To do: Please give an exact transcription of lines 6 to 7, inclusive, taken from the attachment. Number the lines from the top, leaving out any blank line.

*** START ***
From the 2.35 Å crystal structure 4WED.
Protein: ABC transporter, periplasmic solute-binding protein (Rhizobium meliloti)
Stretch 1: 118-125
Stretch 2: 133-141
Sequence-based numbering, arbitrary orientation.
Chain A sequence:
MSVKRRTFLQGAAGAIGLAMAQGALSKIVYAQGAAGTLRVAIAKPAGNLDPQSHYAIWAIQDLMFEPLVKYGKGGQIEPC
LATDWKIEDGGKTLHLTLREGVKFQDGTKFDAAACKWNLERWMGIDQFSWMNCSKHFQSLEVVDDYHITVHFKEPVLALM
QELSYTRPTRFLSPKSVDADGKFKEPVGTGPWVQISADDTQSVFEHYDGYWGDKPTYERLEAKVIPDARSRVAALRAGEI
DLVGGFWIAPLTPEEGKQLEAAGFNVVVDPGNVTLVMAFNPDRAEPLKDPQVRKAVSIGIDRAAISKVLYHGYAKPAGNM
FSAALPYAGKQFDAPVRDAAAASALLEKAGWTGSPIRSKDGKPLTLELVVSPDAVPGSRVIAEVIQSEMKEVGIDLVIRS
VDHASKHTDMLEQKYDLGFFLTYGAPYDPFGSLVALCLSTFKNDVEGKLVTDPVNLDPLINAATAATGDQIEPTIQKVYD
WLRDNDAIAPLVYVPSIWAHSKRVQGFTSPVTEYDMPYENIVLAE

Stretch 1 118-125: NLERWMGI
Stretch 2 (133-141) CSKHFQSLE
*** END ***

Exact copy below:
Chain A sequence:
MSVKRRTFLQGAAGAIGLAMAQGALSKIVYAQGAAGTLRVAIAKPAGNLDPQSHYAIWAIQDLMFEPLVKYGKGGQIEPC